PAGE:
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With the S&P 500 Index down more than 20% in 2022, many investors are eyeing Roth individual retirement account conversions, which transfer pre-tax IRA funds to a Roth IRA for future tax-free growth. The trade-off is paying an upfront tax bill.
However, lower account balances may provide two opportunities: the chance to buy more shares for the same dollar amount and possible tax savings, depending on how much you transfer. And the tax savings may be compounded for investors during lower earning years, experts say.
“We regularly discuss Roth conversions for retired clients who haven’t started taking Social Security yet because their incomes are temporarily low,” said Matt Stephens, a certified financial planner with AdvicePoint in Wilmington, North Carolina. “Job changes can also provide a unique Roth conversion opportunity.”
One of his clients lost her job at the end of 2021 and didn’t start another until April, making her 2022 income much lower than usual, and her portfolio is down. “By doing a Roth conversion this year, she’ll be able to turn a hard situation into massive tax savings,” he said.
When the stock market is down, investors also consider “tax-loss harvesting,” or selling losing positions to offset profits. But depending on your taxable income, you may also benefit from a lesser-known move known as “tax gain harvesting.”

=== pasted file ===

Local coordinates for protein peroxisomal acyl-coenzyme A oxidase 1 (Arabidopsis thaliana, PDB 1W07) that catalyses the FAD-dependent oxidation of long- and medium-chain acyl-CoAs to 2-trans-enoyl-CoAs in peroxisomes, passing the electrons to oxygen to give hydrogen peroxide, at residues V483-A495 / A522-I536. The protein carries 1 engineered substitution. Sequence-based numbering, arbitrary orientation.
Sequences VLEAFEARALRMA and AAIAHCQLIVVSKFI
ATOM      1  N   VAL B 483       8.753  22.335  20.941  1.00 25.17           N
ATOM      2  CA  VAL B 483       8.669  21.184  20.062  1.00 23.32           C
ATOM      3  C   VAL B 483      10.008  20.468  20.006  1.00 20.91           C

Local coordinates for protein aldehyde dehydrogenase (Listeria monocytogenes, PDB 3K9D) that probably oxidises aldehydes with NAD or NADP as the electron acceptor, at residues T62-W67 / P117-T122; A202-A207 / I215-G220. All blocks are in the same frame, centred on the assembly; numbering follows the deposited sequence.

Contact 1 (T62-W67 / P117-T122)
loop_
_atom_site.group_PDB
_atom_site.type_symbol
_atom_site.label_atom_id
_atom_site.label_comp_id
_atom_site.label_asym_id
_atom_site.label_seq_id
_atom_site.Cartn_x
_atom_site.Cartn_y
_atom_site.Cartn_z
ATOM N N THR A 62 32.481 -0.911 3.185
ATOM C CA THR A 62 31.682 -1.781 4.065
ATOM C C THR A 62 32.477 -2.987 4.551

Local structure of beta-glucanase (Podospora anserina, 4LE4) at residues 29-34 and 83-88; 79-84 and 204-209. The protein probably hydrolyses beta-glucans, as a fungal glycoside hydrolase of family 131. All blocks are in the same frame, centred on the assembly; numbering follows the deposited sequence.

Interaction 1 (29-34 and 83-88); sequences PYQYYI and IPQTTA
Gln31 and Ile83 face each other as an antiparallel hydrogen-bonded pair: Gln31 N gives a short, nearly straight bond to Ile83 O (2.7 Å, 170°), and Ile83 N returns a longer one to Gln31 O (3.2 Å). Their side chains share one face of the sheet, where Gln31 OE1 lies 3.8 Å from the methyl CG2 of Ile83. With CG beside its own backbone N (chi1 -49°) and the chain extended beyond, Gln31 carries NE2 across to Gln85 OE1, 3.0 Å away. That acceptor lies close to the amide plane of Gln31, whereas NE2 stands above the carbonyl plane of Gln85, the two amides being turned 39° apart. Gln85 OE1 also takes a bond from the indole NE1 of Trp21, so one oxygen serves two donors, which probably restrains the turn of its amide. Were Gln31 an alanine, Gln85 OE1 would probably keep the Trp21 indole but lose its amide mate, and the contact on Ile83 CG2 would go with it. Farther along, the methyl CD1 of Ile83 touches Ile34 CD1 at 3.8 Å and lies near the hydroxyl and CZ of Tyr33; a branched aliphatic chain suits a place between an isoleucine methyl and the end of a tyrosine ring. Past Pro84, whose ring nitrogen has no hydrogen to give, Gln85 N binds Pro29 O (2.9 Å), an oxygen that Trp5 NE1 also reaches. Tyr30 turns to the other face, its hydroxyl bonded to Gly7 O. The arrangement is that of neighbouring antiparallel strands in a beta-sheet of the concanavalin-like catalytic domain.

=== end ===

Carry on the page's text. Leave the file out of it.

Here’s how it works: If your taxable income is below $41,675 for single filers or $83,350 for married couples filing together in 2022, you’ll fall into the 0% capital gains bracket, meaning you may skirt taxes when selling profitable assets.
For some investors, it’s a chance to take gains or diversify their taxable portfolio without triggering a bill, explained Edward Jastrem, a CFP and director of financial planning at Heritage Financial Services in Westwood, Massachusetts.
With a retired client under the income thresholds, he was able to reduce their large position of a single stock, meeting their goals of “providing liquidity and reducing concentrated risk,” he said.
Rather than counting as an itemized deduction, QCDs may reduce adjusted gross income and can satisfy yearly required minimum distributions.
Recently, he met with a couple paying more than $30,000 in required minimum distributions who were separately donating money to their church, rather than transferring tax-free funds from their IRA.
“They were claiming thousands more in taxable income then necessary,” Wren said.
If you’re age 70½ or older, you may use QCDs to donate up to $100,000 per year. And transfers at age 72 or older may count as required minimum distributions. “Clients over 70½ really need to pay close attention to their personal circumstances,” Wren added.
Source : CNBC